Bernard King and Ernie Grunfeld respected each other and were totally unselfish. With just one basketball, they produced great numbers. Bernard led the SEC with an average of 25.8 points. Ernie G. scored 22.8, Mike Jackson 15.4, Reggie Johnson 11. Johnny Darden contributed 5.6 and plenty of assists. King led the league in rebounding with 14.2.
The team went 22-6 against a deliberately tough schedule – Duke, San Francisco and UCLA were 50% in losses. Mears thought fierce competition would help come tournament time. This was not the case. Syracuse sent the Vols home.
Tennessee won that SEC Championship with 16-2. Ah yes, we remember it well.
Panelists said 2007-08 team was second-best, 31-5 overall, 14-2 as SEC champion, Sweet Sixteen in tournament, No. 5 in final AP poll .
Pearl and I thought the key players were Chris Lofton, JaJuan Smith, Tyler Smith, Wayne Chism and JP Prince. Jordan Howell was captain.
Tennessee started the year ranked 7th but was eliminated by Texas. The Vols went 11 straight, lost at Kentucky, but defeated the next nine foes, including No. 1 Memphis in Memphis. The polls went orange.
Some said it was the biggest win in Tennessee basketball history.
The Vols couldn’t handle the celebration and the pats on the back. They lost to Vanderbilt, rebounded to Kentucky, won one and lost one in the SEC Tournament and won twice in the NCAA. Louisville inflicted considerable upheaval.
My favorite team, 1966-67, was very good but not the best. He got third place. He finished 21-7, 15-3 in the SEC, No. 8 in the latest AP poll.
Mears had enjoyed considerable success over the previous four years. He improved significantly as a coach when Ron Widby became a senior. Ron was a local talent, Fulton High School, multi-talented, unwilling to lose.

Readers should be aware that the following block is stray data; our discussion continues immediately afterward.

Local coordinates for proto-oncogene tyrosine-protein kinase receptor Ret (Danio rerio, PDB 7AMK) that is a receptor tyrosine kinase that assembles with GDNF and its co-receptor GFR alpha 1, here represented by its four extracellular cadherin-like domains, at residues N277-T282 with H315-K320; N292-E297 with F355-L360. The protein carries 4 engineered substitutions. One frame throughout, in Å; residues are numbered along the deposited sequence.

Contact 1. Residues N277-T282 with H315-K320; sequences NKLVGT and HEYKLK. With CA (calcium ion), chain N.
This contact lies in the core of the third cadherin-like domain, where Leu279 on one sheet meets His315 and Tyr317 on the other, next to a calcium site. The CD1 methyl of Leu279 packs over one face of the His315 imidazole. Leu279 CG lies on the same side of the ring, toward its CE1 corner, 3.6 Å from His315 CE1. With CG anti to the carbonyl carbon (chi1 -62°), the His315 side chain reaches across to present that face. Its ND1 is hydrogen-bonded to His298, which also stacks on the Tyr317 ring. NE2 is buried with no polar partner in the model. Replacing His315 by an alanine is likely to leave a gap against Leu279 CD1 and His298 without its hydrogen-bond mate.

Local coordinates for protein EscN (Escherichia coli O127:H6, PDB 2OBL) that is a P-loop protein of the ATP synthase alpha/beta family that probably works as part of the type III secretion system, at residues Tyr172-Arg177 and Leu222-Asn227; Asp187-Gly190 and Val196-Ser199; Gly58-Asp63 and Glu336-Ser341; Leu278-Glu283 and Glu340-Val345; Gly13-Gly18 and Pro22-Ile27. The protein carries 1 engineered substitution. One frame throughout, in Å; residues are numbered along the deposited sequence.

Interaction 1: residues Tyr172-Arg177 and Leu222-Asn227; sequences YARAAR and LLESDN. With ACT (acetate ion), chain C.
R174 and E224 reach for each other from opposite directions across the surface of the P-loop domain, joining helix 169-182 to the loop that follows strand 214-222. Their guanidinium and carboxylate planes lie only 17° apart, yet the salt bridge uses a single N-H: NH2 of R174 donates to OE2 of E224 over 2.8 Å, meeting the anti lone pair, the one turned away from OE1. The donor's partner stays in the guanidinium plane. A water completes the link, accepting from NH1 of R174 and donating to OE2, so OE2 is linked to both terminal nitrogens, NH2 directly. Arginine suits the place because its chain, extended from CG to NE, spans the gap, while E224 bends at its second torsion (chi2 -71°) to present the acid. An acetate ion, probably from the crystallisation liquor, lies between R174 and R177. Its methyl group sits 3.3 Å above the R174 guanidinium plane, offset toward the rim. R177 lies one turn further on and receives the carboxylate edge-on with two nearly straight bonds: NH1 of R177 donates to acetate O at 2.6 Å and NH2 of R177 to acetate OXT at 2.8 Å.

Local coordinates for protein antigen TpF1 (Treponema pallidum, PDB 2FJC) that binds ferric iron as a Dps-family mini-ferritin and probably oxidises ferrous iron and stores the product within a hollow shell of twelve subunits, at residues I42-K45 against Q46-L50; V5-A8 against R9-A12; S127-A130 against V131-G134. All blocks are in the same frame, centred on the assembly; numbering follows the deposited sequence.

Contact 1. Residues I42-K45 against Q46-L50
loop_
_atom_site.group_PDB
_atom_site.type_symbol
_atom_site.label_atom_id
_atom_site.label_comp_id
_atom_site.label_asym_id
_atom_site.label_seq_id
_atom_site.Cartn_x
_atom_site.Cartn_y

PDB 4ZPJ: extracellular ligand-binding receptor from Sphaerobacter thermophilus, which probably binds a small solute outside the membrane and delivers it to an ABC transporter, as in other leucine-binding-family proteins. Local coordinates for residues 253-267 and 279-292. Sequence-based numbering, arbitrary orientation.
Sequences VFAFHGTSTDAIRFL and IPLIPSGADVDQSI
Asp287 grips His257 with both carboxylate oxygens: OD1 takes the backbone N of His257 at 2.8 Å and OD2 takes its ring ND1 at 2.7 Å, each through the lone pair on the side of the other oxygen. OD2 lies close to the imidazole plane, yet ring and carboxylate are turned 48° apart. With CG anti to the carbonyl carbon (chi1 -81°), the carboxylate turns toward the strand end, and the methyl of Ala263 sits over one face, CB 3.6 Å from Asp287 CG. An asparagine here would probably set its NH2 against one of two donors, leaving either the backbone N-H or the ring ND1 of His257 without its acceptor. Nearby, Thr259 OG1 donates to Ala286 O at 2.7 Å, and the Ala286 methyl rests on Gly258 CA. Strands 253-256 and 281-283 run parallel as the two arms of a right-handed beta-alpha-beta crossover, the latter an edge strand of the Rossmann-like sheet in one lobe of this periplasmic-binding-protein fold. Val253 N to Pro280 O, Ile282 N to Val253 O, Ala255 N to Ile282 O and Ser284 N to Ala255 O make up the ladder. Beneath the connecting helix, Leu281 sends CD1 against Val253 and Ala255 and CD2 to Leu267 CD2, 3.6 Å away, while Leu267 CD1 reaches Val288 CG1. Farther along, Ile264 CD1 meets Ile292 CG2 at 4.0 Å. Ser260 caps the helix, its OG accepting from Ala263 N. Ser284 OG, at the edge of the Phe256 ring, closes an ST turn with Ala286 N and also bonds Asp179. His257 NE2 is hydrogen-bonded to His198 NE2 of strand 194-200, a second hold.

Widby led the SEC with 22.1 points plus eight and a half rebounds per game. Tom Boerwinkle averaged 12 points and 10 rebounds and generally tolerated Stu Aberdeen dragging him down with a broom. Bill Justus averaged 11 points and Tom Hendrix 10. Billy Hann was an excellent point guard.
In my mind, this tight-knit collection became Tennessee’s first major team. The unforgettable performance was a three-overtime win at Mississippi State, the third-best UT game I’ve ever seen. This season finale won the league crown.
“We were picked fifth or sixth pre-season, but we were confident,” Widby recalled. “I told Marvin he was wrong, that we were going to win the championship.”
Justus was a witness.
“Ron made the comment that we were going to win the SEC. I remember thinking he had gone crazy.
Widby had 35 points and nine rebounds in this dramatic and incredibly tense game in Starkville. Indeed, he simply refused to lose. He scored 10 in a row in overtime. Justus hit the decisive free throws.
Widby oversaw shoving me, fully clothed, into a cold shower as punishment for my lack of faith in November. Newspaper editor Ralph Millett found this very funny and replaced my Kmart suit.
FYI: Soon the panel will select the top 25 players.
Marvin West welcomes comments or questions from readers. His address is email@example.com